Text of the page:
Generally the aperture for each target is already multiple pixels and the processing is done on the ground.  To do what you're suggesting would make the optimal aperture for each target significantly larger.  This means light from other stars would be included.

The Kepler data is already limited by dilution from nearby stars and, in particular, eclipsing binaries.  So I don't think trying to collect data from the current target list works.

I've heard speculation about use for finding NEOs which might be possible using two wheels + thrusters.  And it might just be possible to look for transits around bright stars while doing this, but this has problems (e.g. charge-bleed).

Online jebbo

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Re: NASA - Kepler updates
« Reply #249 on: 05/16/2013 08:00 AM »
There is still Kepler data in the science pipeline! 

Indeed there is!  Lots of it . . . there were some 18,000 "threshold crossing events" still to examine in the Q1-Q13 data and data from Q14, Q15 and a partial Q16 will increase that.

Many of these will be false-positives but there are many real candidates in there as well, and I'd be astonished is some didn't have a better ESI than Kepler 62e/f.
 
Quote
Kepler isn't done giving us discoveries, it will be many years of discoveries from the data set that it has returned.

I think Boruki said on the conference call last night that there is at least two years of just data analysis and about a decade of work in total . . .
« Last Edit: 05/16/2013 08:01 AM by jebbo »

Offline Chris Bergin

Re: NASA - Kepler updates
« Reply #250 on: 05/16/2013 07:30 PM »
If you're in the UK, there's a pretty decent show on Channel 5 about Kepler's findings and what potential aliens would look like if they were on those planets.

Not as silly as it sounds. Got some decent scientists on.


Offline gospacex

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Re: NASA - Kepler updates
« Reply #251 on: 05/16/2013 07:34 PM »
AFAIK, these reaction wheels are pretty bulky, so as far as redundancy goes they put in just one spare, which in this case bought them a year of extra time.

You can always make the case for more wheels/more redundancy but in the end there's a number of constraints. Cost, schedule, weight, complexity, reliability. A better approach for future spacecraft would probably be to learn what happened to these reaction wheels and make future ones more reliable.

These were reliable enough.  It exceeded the design life.  There ones with longer design lives, just more expensive.

Jim, what sums we are talking about here?

Online jebbo

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Re: NASA - Kepler updates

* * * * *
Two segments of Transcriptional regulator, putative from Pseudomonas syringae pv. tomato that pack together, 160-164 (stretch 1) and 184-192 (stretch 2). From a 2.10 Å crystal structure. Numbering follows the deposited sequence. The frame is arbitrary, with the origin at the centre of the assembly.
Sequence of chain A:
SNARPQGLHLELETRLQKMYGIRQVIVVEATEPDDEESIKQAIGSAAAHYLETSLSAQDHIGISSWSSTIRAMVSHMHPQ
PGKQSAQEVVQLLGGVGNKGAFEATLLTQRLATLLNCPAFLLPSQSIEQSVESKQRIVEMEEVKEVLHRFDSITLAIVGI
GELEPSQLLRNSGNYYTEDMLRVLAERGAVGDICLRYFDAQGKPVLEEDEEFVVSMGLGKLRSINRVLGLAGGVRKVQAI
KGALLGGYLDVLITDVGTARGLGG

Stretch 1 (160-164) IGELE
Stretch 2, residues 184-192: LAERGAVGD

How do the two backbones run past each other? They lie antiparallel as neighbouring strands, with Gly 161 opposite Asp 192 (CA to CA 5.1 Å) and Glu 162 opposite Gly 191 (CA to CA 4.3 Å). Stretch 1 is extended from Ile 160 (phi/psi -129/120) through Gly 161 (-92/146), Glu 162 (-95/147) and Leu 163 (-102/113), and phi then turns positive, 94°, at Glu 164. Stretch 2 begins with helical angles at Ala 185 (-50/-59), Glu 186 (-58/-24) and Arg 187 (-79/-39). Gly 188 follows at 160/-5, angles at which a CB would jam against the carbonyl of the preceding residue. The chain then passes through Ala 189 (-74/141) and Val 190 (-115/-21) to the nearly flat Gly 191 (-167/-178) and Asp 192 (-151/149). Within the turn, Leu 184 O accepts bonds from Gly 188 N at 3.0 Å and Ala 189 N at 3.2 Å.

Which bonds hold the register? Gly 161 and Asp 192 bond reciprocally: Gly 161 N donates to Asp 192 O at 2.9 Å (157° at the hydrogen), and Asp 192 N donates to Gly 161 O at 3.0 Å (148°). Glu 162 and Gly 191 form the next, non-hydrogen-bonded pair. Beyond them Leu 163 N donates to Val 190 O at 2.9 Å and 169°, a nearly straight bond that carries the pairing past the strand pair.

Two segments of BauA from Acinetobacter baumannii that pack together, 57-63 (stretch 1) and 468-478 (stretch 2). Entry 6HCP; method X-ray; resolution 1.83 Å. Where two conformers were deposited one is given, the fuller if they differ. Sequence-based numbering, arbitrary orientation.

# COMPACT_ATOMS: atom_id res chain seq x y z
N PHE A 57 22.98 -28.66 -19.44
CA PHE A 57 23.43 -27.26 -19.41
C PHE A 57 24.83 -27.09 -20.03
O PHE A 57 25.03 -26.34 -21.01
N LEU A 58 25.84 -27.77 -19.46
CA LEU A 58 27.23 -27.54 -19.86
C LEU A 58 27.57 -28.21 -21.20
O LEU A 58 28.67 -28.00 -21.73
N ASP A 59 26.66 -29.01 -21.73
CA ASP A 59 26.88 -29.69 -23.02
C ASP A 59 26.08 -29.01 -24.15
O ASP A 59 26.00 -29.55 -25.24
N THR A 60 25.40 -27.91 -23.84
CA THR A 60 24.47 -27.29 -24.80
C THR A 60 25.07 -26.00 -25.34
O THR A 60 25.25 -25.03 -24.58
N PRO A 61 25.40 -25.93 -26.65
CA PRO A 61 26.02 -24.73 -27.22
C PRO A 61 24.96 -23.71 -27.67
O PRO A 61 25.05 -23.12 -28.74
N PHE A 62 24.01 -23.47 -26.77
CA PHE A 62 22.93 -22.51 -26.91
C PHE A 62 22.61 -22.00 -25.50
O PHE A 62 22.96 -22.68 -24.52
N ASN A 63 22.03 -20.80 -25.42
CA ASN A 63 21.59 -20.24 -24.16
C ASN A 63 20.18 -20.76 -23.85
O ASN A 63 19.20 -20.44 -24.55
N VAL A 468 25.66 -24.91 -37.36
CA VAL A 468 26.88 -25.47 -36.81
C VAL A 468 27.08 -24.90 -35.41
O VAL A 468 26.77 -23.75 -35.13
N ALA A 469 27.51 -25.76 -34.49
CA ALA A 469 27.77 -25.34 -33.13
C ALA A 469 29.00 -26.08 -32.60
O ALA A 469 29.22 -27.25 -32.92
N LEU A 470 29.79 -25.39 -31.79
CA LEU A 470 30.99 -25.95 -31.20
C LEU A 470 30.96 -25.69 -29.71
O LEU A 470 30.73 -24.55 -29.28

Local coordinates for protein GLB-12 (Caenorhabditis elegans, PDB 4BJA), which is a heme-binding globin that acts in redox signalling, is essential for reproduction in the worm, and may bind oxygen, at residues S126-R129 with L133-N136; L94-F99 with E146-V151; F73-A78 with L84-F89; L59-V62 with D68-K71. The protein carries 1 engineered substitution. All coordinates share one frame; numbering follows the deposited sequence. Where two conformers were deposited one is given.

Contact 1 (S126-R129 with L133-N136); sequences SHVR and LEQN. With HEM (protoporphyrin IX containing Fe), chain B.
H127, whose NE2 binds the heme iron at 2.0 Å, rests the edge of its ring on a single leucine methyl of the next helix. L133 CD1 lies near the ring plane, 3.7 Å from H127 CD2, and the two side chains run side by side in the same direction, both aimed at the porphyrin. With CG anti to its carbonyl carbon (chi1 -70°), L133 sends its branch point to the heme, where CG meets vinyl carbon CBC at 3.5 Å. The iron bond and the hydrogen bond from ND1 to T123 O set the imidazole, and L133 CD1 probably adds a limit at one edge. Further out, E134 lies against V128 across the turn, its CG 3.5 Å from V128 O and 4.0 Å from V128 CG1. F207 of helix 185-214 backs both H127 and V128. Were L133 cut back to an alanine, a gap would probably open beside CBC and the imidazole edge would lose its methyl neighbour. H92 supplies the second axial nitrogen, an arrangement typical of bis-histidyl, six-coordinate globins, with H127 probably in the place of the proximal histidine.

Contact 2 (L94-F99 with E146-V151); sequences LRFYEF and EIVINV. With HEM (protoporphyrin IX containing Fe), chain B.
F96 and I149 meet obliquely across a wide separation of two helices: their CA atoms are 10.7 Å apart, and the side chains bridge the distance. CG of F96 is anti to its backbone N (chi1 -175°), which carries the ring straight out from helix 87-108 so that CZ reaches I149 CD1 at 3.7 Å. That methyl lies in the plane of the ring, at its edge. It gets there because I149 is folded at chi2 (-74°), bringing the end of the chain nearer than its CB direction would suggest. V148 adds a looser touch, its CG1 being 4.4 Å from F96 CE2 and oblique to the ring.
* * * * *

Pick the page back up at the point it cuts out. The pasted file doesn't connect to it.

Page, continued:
« Reply #252 on: 05/16/2013 08:45 PM »
Not as silly as it sounds. Got some decent scientists on.

Watching it on 5+1. It's got all the usual suspects: Marcy gets on all these things:-). But more unusually folks like Charbonneau who's done a bunch of work on M dwarfs. Made in 2012, I think based on numbers of candidates.

Offline jimvela

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Re: NASA - Kepler updates
« Reply #253 on: 05/16/2013 10:28 PM »
AFAIK, these reaction wheels are pretty bulky, so as far as redundancy goes they put in just one spare, which in this case bought them a year of extra time.

You can always make the case for more wheels/more redundancy but in the end there's a number of constraints. Cost, schedule, weight, complexity, reliability. A better approach for future spacecraft would probably be to learn what happened to these reaction wheels and make future ones more reliable.

These were reliable enough.  It exceeded the design life.  There ones with longer design lives, just more expensive.

Jim, what sums we are talking about here?

[different jim  :) ]

It's in the ballpark of $X*10^5 vs Y*10^6  (*4 for the spacecraft).

It isn't the only design trade or programmatic cost / benefit decision that impacted mission life (e.g. the gimbal for the HGA was deleted).

The manufacturer of the Kepler wheels is widely known.

"If we could only spend a few more millions" stopped being an option during the Kepler program, so very difficult and disciplined decisions were made.  It worked.  We got Kepler launched and it eventually went into extended mission.

Offline baldusi

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Re: NASA - Kepler updates
« Reply #254 on: 05/16/2013 11:32 PM »
I wonder if Kepler could be used to look into Alpha Centauri, for example. That's three starts with at least one candidate. Of course they are so close that simple land based telescopes should be enough. But maybe some other targets in the 100ly range.